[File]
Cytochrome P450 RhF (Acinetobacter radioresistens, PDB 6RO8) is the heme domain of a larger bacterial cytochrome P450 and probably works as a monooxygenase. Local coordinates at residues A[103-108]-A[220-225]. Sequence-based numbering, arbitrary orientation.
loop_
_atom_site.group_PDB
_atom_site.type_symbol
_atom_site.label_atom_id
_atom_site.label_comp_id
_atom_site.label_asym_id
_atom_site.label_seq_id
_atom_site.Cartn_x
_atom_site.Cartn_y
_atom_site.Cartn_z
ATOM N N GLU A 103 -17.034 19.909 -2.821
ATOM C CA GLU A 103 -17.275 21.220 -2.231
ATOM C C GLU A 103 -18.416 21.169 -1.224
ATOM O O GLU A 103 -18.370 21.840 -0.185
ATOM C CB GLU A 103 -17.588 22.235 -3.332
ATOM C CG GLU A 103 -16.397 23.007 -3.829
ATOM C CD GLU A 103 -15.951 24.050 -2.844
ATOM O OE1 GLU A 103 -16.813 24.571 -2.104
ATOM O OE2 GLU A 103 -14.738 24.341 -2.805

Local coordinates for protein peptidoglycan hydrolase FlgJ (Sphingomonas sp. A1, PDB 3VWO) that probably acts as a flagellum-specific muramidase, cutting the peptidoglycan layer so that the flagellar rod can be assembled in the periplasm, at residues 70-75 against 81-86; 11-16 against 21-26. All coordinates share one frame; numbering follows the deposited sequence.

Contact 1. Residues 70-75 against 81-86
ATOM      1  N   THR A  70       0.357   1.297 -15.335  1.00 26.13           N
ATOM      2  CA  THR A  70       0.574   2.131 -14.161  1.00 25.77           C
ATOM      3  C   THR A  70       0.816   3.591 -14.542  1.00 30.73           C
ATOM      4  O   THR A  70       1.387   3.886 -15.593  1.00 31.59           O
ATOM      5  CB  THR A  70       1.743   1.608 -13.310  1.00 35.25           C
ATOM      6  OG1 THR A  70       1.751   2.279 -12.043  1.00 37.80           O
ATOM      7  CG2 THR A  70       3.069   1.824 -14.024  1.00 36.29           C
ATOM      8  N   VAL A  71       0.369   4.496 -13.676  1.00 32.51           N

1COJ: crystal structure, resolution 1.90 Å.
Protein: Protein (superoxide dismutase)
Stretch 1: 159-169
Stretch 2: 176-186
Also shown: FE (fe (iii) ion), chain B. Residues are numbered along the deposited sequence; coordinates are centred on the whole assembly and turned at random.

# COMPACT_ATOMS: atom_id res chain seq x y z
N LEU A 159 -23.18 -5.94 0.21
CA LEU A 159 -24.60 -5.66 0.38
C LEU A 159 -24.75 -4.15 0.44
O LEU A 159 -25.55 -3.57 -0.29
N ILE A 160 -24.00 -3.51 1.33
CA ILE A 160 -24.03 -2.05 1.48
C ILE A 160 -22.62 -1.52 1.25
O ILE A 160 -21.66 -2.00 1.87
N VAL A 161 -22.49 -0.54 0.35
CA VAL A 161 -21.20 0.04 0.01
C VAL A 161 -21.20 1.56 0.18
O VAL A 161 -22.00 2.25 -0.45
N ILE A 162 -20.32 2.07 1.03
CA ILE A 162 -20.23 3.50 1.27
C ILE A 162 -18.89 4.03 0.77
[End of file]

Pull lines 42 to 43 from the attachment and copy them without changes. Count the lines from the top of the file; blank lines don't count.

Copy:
CA ILE A 160 -24.03 -2.05 1.48
C ILE A 160 -22.62 -1.52 1.25